Los Angeles County is the most populous of California’s 58 counties, with a commensurate number of real estate properties, therefore a substantial property tax base.
The general 1% rate applies to Los Angeles County Property Tax.
Los Angeles County Property Tax lien date for the following fiscal year (July 1 – June 30): January 1
Los Angeles County Petition period for Assessment Appeals: July 2 – November 30
Other deadlines and filing periods may apply.
A Quick Overview of Los Angeles County Property Tax
Your Los Angeles County property tax bill is created by the combined efforts and accounting of three offices— The Assessor, The Auditor-Controller, and The Treasurer/Tax Collector.
Los Angeles County Assessor
Los Angeles County property tax, like all property tax is determined by first finding your real estate’s assessed value. The Los Angeles County Assessor sets the assessed value of property, appraising its value using applicable California laws. That assessed value is placed on a list including other properties in Los Angeles County. This list is called the Assessment Roll. Assessors figure out which exemptions apply to you and implement them appropriately on the Assessment Roll. The Assessment Roll goes to the Los Angeles County Auditor-Controller where it is reviewed.
Los Angeles County Auditor-Controller
Direct assessments are added to the Assessment Roll by the the Los Angeles County Auditor-Controller. The LAC Auditor/Controller then applies the applicable property tax rates— the 1% levy set by Prop 13 as well as any voter-approved local debt service tax rates to the value, creating the Extended Assessment Roll. The Extended Roll goes to the Los Angeles County Treasurer and Tax Collector who manages the tax bill distribution, payments, and collections.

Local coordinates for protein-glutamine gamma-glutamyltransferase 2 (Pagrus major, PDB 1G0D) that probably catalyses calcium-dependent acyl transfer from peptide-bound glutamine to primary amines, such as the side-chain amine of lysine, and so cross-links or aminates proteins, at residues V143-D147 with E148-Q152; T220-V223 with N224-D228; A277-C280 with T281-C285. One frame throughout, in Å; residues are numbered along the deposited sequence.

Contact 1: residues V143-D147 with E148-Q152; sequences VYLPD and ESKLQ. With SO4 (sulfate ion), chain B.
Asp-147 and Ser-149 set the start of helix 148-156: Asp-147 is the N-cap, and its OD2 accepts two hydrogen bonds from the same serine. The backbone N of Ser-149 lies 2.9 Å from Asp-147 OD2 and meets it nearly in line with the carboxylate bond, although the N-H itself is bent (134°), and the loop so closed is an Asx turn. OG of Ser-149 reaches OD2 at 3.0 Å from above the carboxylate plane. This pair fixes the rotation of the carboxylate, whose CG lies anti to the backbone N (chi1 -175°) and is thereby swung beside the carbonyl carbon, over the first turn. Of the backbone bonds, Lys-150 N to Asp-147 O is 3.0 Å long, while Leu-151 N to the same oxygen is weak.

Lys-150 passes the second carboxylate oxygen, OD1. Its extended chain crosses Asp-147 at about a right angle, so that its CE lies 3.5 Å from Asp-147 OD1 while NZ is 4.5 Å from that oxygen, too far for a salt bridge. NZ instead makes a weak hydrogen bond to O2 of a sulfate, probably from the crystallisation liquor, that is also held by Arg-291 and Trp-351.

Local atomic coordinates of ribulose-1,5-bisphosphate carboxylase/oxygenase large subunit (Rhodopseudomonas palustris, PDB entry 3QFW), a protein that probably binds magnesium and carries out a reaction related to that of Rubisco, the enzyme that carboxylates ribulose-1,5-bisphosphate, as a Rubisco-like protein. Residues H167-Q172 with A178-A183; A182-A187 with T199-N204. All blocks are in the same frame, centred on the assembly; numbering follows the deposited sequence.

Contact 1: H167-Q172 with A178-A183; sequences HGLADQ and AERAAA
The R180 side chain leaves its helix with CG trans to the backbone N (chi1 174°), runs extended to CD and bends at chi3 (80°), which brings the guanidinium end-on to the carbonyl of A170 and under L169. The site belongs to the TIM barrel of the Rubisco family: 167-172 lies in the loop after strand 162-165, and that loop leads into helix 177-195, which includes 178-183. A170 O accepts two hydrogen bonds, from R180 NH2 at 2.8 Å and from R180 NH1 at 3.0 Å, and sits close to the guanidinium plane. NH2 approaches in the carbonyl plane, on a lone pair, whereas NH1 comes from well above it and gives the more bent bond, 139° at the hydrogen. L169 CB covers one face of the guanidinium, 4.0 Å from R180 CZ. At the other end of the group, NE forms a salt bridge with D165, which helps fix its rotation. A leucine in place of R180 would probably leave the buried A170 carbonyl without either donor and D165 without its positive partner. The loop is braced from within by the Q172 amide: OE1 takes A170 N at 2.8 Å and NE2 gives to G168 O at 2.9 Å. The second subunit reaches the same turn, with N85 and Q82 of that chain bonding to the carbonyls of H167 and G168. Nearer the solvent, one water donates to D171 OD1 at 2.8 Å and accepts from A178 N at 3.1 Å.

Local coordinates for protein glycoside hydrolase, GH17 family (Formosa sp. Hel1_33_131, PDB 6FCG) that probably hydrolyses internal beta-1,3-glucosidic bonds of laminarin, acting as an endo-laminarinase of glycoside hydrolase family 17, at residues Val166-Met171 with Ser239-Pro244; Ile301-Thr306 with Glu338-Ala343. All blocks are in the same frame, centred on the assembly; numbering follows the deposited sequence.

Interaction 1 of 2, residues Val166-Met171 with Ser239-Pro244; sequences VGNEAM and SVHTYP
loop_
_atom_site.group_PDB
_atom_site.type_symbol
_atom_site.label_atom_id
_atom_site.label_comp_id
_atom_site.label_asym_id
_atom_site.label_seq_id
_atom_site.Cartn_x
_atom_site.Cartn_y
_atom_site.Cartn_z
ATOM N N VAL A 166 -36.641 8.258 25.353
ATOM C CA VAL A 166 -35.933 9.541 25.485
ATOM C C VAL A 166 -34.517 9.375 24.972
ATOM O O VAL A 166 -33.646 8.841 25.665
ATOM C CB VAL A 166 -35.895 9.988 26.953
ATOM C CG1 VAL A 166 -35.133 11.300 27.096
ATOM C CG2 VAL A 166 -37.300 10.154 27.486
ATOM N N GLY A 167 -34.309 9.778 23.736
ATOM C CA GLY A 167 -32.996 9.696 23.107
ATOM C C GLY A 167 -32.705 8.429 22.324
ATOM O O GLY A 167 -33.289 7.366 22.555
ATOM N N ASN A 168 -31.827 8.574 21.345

Los Angeles County Treasurer and Tax Collector
When the Los Angeles County Treasurer and Tax Collector get the Extended Roll, they print and send the property tax bills out to the LA County property owners. The Treasurer and Tax Collector collects the taxes— both secured and unsecured. What are secured taxes? Taxes on real property like homes, apartments, office buildings, and even vacant land. Unsecured taxes are derived from assessments for things like furniture, office equipment, planes, and boats.
Confused by Your Property Tax Bill? Or Does It Seems Like the County is Asking For a Lot of Money?
Contact a professional property tax consultant for the best advice. A 5 star Yelp liked company like Tax Appeal Consultants will always steer you in the right direction.
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When dealing with government agencies it’s always a good idea to have a knowledgeable professional on your side. A property tax professional will know the ins and outs of property tax law and be able to advise you on your property assessment bill.
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